Abstract: Computer Science Educationalists have implemented educational taxonomies which enhance the pedagogy for introductory programming modules. The SOLO taxonomy has been applied to measure students’ cognitive abilities in programming by classifying students’ exam answers. However, SOLO provides a generic framework that can be applied in different disciplines, including Computer Science, and this can lead to ambiguity and inconsistent classification. In this paper, we investigate highachieving students’ coding abilities and whether they tend to manifest specific SOLO categories. We address the challenges of interpreting SOLO and the limitations of code-writing problems by analysing three specific programming problems (Array Creation, Linear Search and Recursion) and solutions to those problems presented by a group of nine students. Results for the first programming problem show that six students’ responses fell into the highest possible category (Multistructural) and the remaining three were categorised in the second highest category (Unistructural). For the second problem, eight students’ responses fell into the Multistructural category, while only one response was categorised as Unistructural. For the third problem, two students provided Multistructural solutions and five students’ solutions were Unistructural, but two further students showed a lack of understanding program constructs in their solutions, which were then categorised as Prestructural.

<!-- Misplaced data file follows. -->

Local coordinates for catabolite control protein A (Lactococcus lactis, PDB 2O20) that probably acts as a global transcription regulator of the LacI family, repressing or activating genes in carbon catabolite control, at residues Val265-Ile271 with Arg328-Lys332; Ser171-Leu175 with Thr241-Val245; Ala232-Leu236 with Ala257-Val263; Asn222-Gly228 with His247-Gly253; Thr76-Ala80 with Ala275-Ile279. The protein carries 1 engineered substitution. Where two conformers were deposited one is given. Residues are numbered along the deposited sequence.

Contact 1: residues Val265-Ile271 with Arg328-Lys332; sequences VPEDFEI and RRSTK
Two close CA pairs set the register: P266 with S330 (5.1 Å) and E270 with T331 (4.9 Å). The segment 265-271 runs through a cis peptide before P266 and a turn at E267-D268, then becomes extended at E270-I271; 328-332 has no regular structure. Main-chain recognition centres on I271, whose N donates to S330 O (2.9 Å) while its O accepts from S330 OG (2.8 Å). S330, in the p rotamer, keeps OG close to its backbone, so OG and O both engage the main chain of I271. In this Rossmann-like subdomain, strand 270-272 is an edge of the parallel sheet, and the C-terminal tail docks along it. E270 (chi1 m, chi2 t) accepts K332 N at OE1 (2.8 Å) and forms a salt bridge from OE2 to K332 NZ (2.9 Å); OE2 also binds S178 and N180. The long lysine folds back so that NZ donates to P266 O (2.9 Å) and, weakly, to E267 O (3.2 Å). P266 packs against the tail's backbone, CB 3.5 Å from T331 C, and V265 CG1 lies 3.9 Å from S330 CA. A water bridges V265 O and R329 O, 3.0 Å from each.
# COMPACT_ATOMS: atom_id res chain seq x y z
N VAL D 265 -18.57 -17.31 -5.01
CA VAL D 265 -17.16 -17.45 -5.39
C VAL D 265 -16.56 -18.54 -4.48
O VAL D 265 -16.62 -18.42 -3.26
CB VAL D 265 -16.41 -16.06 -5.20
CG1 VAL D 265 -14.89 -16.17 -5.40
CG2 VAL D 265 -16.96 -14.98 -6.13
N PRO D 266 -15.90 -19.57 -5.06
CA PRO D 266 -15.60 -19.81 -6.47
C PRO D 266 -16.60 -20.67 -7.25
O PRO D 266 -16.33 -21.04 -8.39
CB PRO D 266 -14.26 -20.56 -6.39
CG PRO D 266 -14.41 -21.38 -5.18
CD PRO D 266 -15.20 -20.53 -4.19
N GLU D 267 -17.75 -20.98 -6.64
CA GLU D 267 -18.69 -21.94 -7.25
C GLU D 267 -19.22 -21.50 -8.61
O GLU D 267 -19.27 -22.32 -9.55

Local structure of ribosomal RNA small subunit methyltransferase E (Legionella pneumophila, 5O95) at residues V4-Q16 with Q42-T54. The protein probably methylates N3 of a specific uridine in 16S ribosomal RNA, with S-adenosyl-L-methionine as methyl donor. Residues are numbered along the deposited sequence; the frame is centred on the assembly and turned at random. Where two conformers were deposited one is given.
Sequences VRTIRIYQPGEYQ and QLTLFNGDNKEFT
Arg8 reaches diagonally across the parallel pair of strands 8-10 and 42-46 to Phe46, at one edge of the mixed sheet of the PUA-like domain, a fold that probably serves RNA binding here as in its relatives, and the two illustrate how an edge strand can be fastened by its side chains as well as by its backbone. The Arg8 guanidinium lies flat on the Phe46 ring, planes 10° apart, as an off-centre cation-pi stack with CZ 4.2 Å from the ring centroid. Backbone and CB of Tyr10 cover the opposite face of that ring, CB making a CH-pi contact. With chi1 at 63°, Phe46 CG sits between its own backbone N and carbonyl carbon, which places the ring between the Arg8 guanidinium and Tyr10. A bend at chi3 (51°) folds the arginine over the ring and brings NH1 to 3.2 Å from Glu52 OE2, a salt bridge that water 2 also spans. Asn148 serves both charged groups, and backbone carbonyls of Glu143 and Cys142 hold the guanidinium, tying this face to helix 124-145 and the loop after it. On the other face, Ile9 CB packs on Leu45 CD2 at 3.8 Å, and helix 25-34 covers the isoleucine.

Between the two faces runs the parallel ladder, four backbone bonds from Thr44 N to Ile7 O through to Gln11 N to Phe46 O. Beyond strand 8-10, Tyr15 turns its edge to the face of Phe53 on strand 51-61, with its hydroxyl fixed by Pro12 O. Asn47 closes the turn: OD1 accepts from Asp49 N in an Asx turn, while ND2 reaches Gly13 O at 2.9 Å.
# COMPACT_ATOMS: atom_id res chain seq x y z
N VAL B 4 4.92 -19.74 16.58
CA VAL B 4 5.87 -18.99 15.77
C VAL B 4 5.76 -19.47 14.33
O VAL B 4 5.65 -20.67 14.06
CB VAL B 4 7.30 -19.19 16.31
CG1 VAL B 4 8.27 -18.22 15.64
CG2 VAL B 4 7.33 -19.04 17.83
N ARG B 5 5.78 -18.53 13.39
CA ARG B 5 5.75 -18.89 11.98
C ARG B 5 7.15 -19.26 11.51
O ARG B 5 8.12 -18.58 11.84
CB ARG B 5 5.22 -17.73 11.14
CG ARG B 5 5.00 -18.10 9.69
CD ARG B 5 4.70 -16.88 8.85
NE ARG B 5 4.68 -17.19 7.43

PPIG 2017 - 28th Annual Workshop
Investigating high-achieving students’ code-writing abilities through the SOLO taxonomy